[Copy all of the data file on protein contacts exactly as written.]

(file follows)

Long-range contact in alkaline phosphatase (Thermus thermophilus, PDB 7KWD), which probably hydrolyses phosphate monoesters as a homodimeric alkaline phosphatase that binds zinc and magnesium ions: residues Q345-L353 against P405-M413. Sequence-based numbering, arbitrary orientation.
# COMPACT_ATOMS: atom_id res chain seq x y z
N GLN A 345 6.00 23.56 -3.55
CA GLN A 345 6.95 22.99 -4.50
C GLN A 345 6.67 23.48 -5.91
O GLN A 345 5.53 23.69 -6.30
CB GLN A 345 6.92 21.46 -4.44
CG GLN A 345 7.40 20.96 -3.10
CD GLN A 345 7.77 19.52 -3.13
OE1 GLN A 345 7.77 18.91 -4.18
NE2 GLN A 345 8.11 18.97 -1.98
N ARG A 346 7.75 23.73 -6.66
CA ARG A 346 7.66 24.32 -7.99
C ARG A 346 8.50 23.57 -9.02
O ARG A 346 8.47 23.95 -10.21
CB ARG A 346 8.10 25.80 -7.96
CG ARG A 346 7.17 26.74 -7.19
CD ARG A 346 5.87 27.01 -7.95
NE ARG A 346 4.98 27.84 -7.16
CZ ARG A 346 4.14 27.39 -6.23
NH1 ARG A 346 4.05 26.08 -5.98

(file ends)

Long-range contact in alkaline phosphatase (Thermus thermophilus, PDB 7KWD), which probably hydrolyses phosphate monoesters as a homodimeric alkaline phosphatase that binds zinc and magnesium ions: residues Q345-L353 against P405-M413. Sequence-based numbering, arbitrary orientation.
# COMPACT_ATOMS: atom_id res chain seq x y z
N GLN A 345 6.00 23.56 -3.55
CA GLN A 345 6.95 22.99 -4.50
C GLN A 345 6.67 23.48 -5.91
O GLN A 345 5.53 23.69 -6.30
CB GLN A 345 6.92 21.46 -4.44
CG GLN A 345 7.40 20.96 -3.10
CD GLN A 345 7.77 19.52 -3.13
OE1 GLN A 345 7.77 18.91 -4.18
NE2 GLN A 345 8.11 18.97 -1.98
N ARG A 346 7.75 23.73 -6.66
CA ARG A 346 7.66 24.32 -7.99
C ARG A 346 8.50 23.57 -9.02
O ARG A 346 8.47 23.95 -10.21
CB ARG A 346 8.10 25.80 -7.96
CG ARG A 346 7.17 26.74 -7.19
CD ARG A 346 5.87 27.01 -7.95
NE ARG A 346 4.98 27.84 -7.16
CZ ARG A 346 4.14 27.39 -6.23
NH1 ARG A 346 4.05 26.08 -5.98